a Values are expressed as mean ± SD and No. (%) unless otherwise indicated.

The mean follow-up time was 62.6 months in familial patients and 60.9 months in non-familial cancer patients. Three patients with familial NMTC died during follow-up, including two cancer deaths, while no cancer death was noted in the control group. Cancer death was defined as death directly related to thyroid cancer. One of our patients with lung metastasis died with hemoptysis and respiratory distress, and another patient with widespread bone metastasis died with bone marrow involvement and aplastic anemia. One patient in each group had a recurrence of disease after achieving an excellent response. Multifocality of carcinoma in pathologic examination was noted in 44 patients with familial NMTC and 45 control subjects (P = 0.85).

3.2. Influence of Number of Involved Members

Of 37 families with FNMTC, 31 patients had two involved first-degree family members (group 1) while six families had more than two involved first-degree family members (group 2). We compared patients in group 1 and group 2 in terms of age, sex, first Tg level, radio-iodine dose, response to treatment at one and two years, and time to excellent response (Table 3). Overall, we could not find any difference in response to treatment between patients in group 1 and group 2, suggesting that the involvement of more than one first-degree family member does not increase the risk of disease.

Table 3. Comparison of Non-medullary Thyroid Cancer Patients with Two and More Than Two Involved First-Degree Family Members (81 patients) a
Variables2 Involved Members> 2 Involved MembersP-Value
Age (y)36.5 ± 13.739.7 ± 11.30.34
First Tg (ng/mL)81.2 ± 311.915.7 ± 37.50.38
I-131 dose in MBq (mCi)3134 ± 3452 (84.7 ± 63.3)3274.5 ± 2249.6 (88.5 ± 60.8)0.81
Follow-up (mo)53.7 ± 45.167.4 ± 60.40.29
Incomplete response to therapy
At 1 year16/50 (32)5/18 (28)0.83
At 2 years8/38 (21.1)5/14 (35.7)0.51
Time to excellent response (mo)29.6 ± 28.421.9 ± 14.80.42

Abbreviation: Tg, thyroglobulin.

a Values are expressed as mean ± SD and No. (%) unless otherwise indicated.

4. Discussion

This retrospective case-control study showed that although the response to treatment at one and two years was not different between the case and control groups, time to reach excellent response was significantly longer in patients with familial NMTCs than in non-familial patients while they had received similar treatments and were age, sex, and TNM stage-matched. These findings were also correct when we compared two sub-groups of familial NMTCs (families with two involved NMTC first-degree relatives and families with three or more NMTC patients). Our results support those reports showing that familial NMTCs are more aggressive and may require additional treatments to achieve an excellent response.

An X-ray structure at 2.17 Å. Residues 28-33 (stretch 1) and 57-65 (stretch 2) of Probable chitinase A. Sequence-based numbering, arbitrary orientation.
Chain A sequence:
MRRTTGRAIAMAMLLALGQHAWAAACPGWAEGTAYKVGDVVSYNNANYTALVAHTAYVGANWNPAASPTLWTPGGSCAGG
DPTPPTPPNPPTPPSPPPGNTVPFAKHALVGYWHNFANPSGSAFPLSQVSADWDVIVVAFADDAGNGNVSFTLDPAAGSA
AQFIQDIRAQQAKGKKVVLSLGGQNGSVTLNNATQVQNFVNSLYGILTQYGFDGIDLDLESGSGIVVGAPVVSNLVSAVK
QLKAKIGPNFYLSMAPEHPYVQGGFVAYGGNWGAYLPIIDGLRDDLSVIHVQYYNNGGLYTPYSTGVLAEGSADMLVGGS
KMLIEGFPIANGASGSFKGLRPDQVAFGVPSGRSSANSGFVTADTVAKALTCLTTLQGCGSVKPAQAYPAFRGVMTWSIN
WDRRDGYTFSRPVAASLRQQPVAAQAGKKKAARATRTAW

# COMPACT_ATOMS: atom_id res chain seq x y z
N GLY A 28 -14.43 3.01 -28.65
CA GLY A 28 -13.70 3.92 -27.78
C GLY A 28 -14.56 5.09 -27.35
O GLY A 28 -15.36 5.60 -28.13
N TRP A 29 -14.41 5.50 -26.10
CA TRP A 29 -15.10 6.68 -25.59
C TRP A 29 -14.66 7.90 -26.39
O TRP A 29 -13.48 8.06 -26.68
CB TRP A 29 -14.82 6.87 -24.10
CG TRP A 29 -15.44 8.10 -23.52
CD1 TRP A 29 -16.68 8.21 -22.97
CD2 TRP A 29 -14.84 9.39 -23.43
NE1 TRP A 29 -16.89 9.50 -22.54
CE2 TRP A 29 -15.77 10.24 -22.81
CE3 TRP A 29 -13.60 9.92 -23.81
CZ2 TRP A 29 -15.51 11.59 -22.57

Familial NMTCs account for about 3 - 9% of all differentiated thyroid cancers and seem to follow an inherited feature (8, 12, 16). Although a large number of researchers advocate more aggressiveness of familial disease and suggest more aggressive treatments for them (7, 9, 17), others believe that familial and sporadic NMTCs are not different in terms of clinical and pathological presentations from sporadic NMTC and have a similar prognosis (11, 18). One of the main reasons behind these controversies is the low incidence of familial NMTCs and limited literature on their genetic mutations (14, 19). Other variables that may be effective include different follow-up durations, different definitions of response to treatment, and different inclusion criteria.

In this study, 95.1% of the patients had papillary thyroid cancer, and 87% had a classic subtype. These findings are concordant with other studies that reported papillary thyroid cancer as the most frequent pathologic type of differentiated thyroid cancers (7, 10, 11, 17). Many reports confirm that familial NMTCs are more frequent in women than in men, and no gender difference is noted between familial and sporadic NMTCs (7, 10, 11, 16, 17). Our results supported this finding and showed that the female to male ratio was about 2.79 in familial NMTC patients. This result suggests more careful screening in female first-degree relatives of NMTC patients.

In this study, 2.75% of thyroid cancer patients had familial NMTC, which is concordant with reports from other parts of the world. Overall, familial NMTC was reported in 3 - 9% of patients with thyroid cancer (8, 12, 16), and it was 4% in Japan (20), 10% in the USA (17), 6.4% in Italy (16), 5.3% in Israel (11), and 4.4% in Canada (18).